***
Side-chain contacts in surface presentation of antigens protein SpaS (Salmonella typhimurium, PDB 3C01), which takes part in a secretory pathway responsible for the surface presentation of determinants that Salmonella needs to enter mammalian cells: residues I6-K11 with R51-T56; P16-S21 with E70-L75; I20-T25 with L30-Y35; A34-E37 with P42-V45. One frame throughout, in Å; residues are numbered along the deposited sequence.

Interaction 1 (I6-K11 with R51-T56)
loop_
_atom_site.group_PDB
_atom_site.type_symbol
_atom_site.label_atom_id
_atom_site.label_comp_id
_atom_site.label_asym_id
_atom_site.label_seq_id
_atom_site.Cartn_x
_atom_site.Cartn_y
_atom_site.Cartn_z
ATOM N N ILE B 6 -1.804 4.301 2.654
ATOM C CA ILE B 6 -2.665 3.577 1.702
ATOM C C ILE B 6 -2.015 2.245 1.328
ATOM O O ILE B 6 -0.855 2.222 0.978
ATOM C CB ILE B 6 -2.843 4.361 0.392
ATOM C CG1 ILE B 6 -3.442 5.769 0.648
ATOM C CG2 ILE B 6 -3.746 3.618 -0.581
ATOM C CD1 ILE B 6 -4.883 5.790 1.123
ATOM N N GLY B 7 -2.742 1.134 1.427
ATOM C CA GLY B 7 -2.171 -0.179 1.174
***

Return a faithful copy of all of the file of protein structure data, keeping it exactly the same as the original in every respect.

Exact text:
Side-chain contacts in surface presentation of antigens protein SpaS (Salmonella typhimurium, PDB 3C01), which takes part in a secretory pathway responsible for the surface presentation of determinants that Salmonella needs to enter mammalian cells: residues I6-K11 with R51-T56; P16-S21 with E70-L75; I20-T25 with L30-Y35; A34-E37 with P42-V45. One frame throughout, in Å; residues are numbered along the deposited sequence.

Interaction 1 (I6-K11 with R51-T56)
loop_
_atom_site.group_PDB
_atom_site.type_symbol
_atom_site.label_atom_id
_atom_site.label_comp_id
_atom_site.label_asym_id
_atom_site.label_seq_id
_atom_site.Cartn_x
_atom_site.Cartn_y
_atom_site.Cartn_z
ATOM N N ILE B 6 -1.804 4.301 2.654
ATOM C CA ILE B 6 -2.665 3.577 1.702
ATOM C C ILE B 6 -2.015 2.245 1.328
ATOM O O ILE B 6 -0.855 2.222 0.978
ATOM C CB ILE B 6 -2.843 4.361 0.392
ATOM C CG1 ILE B 6 -3.442 5.769 0.648
ATOM C CG2 ILE B 6 -3.746 3.618 -0.581
ATOM C CD1 ILE B 6 -4.883 5.790 1.123
ATOM N N GLY B 7 -2.742 1.134 1.427
ATOM C CA GLY B 7 -2.171 -0.179 1.174